Tactical Haptics' prototype device--which we've been fortunate enough to try out--is a modified Razer Hydra motion controller. While playing a game, four plastic cylindrical grips move to manipulate the muscles in your hand, creating tension on the skin that simulates weight and motion. For example, we swung a flail in a prototype game, and the controller provided tactile feedback in such a way that we could feel the motion of the virtual weapon--it actually felt like we were swinging one in the real world. This device isn't commercially available yet, though Tactical Haptics told us they're hoping to put it on Kickstarter soon.
In theory, scent is a powerful supplemental tool for increasing immersion in video games. In practice, scent is a difficult immersive tech to tackle. Its got some very interesting issues of its own, from problems with delivery (what if it's too overwhelming, or not strong enough?) to overstaying its welcome (how do you get rid of the smell once a scene is over?). But the long-term benefits could easily outweigh the associated negatives.
Imagine being in the middle of a gunfight while the burning odor of gunsmoke tickles your nostrils, or piloting a ship in Assassin's Creed 4, enveloped by the salty ocean smells. These are the kinds of experiences on offer by devices such as Scent Sciences' ScentScape, which can interface with your gaming PC to produce a variety of smells. Or, you know, you could just buy some candles.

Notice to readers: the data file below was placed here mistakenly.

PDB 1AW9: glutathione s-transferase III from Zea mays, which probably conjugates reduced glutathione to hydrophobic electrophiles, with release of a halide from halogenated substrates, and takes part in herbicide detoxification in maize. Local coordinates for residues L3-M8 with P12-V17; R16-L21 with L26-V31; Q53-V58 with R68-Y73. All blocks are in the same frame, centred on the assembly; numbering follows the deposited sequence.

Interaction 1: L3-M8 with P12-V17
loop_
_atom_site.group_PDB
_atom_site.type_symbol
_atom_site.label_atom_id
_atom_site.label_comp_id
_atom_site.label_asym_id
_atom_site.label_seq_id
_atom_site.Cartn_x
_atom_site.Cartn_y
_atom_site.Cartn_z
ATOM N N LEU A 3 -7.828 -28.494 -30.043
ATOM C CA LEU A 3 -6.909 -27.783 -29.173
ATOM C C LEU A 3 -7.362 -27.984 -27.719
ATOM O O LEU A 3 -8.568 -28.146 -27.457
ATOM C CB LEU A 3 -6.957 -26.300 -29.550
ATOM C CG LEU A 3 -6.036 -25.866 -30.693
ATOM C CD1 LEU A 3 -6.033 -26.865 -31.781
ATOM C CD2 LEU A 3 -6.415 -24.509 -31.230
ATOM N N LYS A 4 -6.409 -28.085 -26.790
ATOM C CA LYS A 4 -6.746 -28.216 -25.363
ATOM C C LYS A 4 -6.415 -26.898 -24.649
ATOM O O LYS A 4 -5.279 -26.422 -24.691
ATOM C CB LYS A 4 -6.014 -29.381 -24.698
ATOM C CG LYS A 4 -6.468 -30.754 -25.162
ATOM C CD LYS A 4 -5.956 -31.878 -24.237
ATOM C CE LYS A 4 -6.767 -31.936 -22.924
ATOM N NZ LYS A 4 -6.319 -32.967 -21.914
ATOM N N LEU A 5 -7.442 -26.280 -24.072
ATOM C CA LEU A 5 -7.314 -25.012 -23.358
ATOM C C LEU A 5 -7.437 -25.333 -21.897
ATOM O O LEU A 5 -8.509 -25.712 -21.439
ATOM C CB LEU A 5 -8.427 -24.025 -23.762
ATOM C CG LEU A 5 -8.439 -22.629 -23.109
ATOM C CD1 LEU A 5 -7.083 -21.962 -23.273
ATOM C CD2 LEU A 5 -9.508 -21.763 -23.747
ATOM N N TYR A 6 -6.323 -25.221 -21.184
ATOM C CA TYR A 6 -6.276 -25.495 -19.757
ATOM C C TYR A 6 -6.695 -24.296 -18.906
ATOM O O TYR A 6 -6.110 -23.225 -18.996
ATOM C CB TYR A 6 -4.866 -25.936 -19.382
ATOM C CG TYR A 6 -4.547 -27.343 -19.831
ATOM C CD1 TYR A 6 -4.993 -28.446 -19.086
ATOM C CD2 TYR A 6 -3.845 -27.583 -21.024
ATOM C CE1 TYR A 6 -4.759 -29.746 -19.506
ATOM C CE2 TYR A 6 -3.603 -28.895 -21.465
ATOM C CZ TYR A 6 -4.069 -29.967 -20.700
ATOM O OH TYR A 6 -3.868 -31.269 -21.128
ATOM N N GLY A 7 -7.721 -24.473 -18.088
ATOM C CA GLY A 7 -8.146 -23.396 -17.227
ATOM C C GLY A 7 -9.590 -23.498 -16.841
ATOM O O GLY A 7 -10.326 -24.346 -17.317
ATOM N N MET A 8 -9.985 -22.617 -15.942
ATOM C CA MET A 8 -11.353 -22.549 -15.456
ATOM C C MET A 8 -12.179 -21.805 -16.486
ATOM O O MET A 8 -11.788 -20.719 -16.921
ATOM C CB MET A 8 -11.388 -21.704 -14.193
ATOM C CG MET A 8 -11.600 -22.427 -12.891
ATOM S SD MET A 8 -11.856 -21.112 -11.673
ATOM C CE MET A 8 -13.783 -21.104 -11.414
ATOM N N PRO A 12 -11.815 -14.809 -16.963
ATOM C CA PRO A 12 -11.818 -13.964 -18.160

Right now, there are two types of hands-free games: ones that involve the use of camera systems (like the Kinect), and ones that you play simply by thinking about doing so. Neuroheadsets, such as Emotiv's EPOC, can read the electric signals produced by the brain, which can then be translated into in-game actions.
For example, in the successfully Kickstarted action adventure game Son of Nor, a player wearing the EPOC can cast magic and use character abilities without touching the mouse or keyboard. One must only think about the appropriate action, and the headset will do the heavy lifting. If we can already sling spells with our brain meat, we can only imagine what we'll be doing with the power of thought in another 5-10 years.
A lot of these technologies are still in their infancy, and it's likely we won't see any huge leaps in advancements or adoption for at least a few years down the road--plus, there will always be a place for the tried and true gamepad. But it's exciting to think of the brand-new experiences these types of devices may offer down the road. There's a lot of potential for entirely new genres to crop up, and for a degree of immersion we as gamers have never known. We just have to look beyond the controller to get there.
In the following weeks, we'll be taking an in-depth look at each of the technologies described here (starting with virtual reality), so be sure to check back if any of them pique your interest.